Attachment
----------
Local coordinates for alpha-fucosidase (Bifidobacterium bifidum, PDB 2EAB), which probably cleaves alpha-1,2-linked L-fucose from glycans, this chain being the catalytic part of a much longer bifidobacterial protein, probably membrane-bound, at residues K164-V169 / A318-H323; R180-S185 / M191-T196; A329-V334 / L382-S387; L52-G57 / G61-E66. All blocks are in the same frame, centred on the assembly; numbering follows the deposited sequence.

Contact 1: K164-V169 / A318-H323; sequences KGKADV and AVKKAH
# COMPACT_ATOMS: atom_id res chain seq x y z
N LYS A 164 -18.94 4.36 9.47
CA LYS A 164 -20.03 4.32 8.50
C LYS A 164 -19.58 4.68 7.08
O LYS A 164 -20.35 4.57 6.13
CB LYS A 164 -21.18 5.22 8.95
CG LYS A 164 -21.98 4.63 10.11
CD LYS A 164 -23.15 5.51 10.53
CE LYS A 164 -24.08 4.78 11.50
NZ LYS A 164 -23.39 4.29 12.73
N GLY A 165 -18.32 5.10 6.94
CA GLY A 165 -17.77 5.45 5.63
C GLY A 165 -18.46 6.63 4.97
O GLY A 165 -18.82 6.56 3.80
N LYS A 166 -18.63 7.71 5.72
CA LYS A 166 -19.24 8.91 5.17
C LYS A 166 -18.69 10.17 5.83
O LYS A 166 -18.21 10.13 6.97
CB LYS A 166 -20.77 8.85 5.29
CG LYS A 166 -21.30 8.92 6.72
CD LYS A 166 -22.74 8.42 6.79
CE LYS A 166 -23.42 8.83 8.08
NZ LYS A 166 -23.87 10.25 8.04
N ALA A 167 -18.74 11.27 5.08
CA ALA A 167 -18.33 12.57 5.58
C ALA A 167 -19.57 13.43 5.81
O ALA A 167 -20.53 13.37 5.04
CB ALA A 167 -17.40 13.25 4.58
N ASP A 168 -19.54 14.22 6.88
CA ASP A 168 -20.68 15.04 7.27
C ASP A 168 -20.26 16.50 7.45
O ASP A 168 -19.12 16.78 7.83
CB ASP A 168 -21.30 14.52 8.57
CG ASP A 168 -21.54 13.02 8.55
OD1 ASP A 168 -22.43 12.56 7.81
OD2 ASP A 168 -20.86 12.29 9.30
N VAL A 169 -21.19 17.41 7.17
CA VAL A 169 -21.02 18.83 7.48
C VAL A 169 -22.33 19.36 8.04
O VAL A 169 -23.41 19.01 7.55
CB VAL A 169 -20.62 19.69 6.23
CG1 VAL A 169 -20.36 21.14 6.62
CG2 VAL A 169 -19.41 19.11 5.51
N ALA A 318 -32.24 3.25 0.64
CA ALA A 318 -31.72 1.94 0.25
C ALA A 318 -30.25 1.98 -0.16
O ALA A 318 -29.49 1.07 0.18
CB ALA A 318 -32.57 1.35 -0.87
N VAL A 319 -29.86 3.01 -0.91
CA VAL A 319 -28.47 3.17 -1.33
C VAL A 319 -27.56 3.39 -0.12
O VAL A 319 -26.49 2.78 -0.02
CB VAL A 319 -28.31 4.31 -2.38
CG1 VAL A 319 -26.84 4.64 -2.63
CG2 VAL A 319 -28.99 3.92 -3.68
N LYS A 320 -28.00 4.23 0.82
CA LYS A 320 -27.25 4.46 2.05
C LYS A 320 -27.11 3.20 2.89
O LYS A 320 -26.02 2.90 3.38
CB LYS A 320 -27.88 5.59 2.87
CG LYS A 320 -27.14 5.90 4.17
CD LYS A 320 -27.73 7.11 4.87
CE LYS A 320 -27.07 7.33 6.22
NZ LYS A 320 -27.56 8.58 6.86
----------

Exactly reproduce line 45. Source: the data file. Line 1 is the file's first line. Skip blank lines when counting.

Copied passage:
CG2 VAL A 169 -19.41 19.11 5.51